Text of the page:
I have so many hopes for my youngest brother as he gets ready for college and so many fears, too.
He never did get grades as high as mine at school, but his social skills are lightyears ahead of mine — he'll be high-fiving the school janitors one day and walking the GM's daughter home another. He's handled a breakup with a maturity I didn't gain until much later. He's witty, which means he's smart; he speaks well, he's learned to cook much sooner than I did, and the girls and the boys all seem to love him. I think this will do more for him and his future than his report cards ever will.
And yet, all this is why I'm a little afraid. I mean, you remember being 16 or 17 and feeling bigger and stronger than anything, and you remember the times life proved you wrong afterward. You always look back on them with bittersweet gratitude — thanks to that, I know better, but shit! if that didn't hurt.
I played photographer at the ceremony last Friday, and this is my favorite shot of Mon. He's just received his diploma and is confidently walking forward to take a bow. This is the boy who wants to do both college and culinary school and who says the college thing he looks most forward to is meeting new people. He wears T-shirts with Bible verses on them to church and helps man the sound booth. He loves pizza and video games. His drum skills are killer.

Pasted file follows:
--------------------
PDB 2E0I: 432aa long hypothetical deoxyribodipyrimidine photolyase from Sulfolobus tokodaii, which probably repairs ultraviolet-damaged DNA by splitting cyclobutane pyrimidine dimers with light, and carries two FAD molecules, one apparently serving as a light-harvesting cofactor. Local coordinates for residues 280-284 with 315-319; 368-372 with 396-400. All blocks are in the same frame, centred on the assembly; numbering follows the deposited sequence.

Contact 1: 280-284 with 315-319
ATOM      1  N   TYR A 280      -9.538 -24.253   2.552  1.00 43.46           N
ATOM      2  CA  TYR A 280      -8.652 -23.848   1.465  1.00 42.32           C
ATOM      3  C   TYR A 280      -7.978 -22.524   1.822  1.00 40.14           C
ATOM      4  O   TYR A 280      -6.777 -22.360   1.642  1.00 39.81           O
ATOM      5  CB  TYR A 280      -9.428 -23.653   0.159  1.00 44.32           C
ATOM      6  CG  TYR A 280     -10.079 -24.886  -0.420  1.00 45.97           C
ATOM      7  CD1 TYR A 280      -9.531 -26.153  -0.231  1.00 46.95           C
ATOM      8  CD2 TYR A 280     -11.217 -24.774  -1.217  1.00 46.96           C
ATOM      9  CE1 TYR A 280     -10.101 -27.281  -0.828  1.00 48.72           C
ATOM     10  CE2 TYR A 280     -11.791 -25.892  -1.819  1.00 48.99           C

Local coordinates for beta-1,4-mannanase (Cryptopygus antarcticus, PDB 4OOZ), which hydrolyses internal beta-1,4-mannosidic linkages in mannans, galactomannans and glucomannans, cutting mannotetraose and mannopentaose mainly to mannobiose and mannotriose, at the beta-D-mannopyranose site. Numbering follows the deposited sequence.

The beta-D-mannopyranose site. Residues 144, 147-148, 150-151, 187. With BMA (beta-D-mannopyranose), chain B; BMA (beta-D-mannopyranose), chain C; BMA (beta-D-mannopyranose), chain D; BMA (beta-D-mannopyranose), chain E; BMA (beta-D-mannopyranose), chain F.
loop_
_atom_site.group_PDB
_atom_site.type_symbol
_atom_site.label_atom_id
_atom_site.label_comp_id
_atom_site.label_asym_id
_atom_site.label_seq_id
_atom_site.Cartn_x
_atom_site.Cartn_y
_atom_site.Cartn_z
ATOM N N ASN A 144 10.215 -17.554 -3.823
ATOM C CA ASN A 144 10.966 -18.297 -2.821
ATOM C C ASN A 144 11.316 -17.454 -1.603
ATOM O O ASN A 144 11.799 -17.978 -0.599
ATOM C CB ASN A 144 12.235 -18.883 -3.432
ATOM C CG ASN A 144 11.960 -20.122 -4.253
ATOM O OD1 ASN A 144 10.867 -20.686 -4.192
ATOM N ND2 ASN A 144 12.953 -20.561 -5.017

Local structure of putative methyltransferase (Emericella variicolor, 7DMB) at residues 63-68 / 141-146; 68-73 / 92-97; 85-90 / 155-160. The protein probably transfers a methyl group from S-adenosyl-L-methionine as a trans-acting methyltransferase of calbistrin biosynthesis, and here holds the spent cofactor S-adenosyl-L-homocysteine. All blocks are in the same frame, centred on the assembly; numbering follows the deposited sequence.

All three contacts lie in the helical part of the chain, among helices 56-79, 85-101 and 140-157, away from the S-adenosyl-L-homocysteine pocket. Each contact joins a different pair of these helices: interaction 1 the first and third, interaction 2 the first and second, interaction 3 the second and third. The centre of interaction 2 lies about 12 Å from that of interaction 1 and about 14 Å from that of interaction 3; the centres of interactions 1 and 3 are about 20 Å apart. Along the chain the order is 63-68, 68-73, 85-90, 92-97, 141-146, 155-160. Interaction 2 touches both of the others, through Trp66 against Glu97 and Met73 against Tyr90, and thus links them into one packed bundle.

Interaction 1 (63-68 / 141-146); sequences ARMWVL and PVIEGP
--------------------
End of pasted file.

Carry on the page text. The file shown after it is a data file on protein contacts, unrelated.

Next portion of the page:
Of course, in entries like these, I'm expected to tell you that this is also the boy whose stroller I used to push, or that I was the first person to see him sit up by himself (it was in his crib, and he was wearing a blue-and-green striped shirt). But I decided to stop addressing him as Momon a year or so ago; today, I'm talking about Mon. I'm long past waxing nostalgic about the little boy he used to be and more interested in the young man he's becoming.
All I want is some kind of assurance — and all I can ever really hope for is — that he'll always have a reason to smile the way he does in this picture.